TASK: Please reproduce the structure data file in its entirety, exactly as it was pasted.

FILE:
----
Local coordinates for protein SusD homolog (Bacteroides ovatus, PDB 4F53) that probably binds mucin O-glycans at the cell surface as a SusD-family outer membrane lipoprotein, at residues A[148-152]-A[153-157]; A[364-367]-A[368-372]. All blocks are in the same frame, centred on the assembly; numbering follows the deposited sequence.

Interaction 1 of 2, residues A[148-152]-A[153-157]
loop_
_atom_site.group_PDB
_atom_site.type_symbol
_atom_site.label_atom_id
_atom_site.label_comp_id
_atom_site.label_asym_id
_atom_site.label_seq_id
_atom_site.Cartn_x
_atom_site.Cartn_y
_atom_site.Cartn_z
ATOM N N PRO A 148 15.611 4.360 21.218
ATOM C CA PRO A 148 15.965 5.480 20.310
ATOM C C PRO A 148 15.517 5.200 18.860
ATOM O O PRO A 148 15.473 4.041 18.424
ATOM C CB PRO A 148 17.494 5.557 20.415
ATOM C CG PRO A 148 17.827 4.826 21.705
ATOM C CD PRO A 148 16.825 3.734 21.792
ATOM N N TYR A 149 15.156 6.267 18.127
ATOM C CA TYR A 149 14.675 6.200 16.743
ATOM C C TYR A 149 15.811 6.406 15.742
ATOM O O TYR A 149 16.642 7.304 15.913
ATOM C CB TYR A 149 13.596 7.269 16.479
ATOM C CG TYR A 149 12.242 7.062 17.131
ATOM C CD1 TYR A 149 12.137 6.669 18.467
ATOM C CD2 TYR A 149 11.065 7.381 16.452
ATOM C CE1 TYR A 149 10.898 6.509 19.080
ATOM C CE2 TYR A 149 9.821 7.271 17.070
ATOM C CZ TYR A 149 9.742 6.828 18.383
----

Local coordinates for protein SusD homolog (Bacteroides ovatus, PDB 4F53) that probably binds mucin O-glycans at the cell surface as a SusD-family outer membrane lipoprotein, at residues A[148-152]-A[153-157]; A[364-367]-A[368-372]. All blocks are in the same frame, centred on the assembly; numbering follows the deposited sequence.

Interaction 1 of 2, residues A[148-152]-A[153-157]
loop_
_atom_site.group_PDB
_atom_site.type_symbol
_atom_site.label_atom_id
_atom_site.label_comp_id
_atom_site.label_asym_id
_atom_site.label_seq_id
_atom_site.Cartn_x
_atom_site.Cartn_y
_atom_site.Cartn_z
ATOM N N PRO A 148 15.611 4.360 21.218
ATOM C CA PRO A 148 15.965 5.480 20.310
ATOM C C PRO A 148 15.517 5.200 18.860
ATOM O O PRO A 148 15.473 4.041 18.424
ATOM C CB PRO A 148 17.494 5.557 20.415
ATOM C CG PRO A 148 17.827 4.826 21.705
ATOM C CD PRO A 148 16.825 3.734 21.792
ATOM N N TYR A 149 15.156 6.267 18.127
ATOM C CA TYR A 149 14.675 6.200 16.743
ATOM C C TYR A 149 15.811 6.406 15.742
ATOM O O TYR A 149 16.642 7.304 15.913
ATOM C CB TYR A 149 13.596 7.269 16.479
ATOM C CG TYR A 149 12.242 7.062 17.131
ATOM C CD1 TYR A 149 12.137 6.669 18.467
ATOM C CD2 TYR A 149 11.065 7.381 16.452
ATOM C CE1 TYR A 149 10.898 6.509 19.080
ATOM C CE2 TYR A 149 9.821 7.271 17.070
ATOM C CZ TYR A 149 9.742 6.828 18.383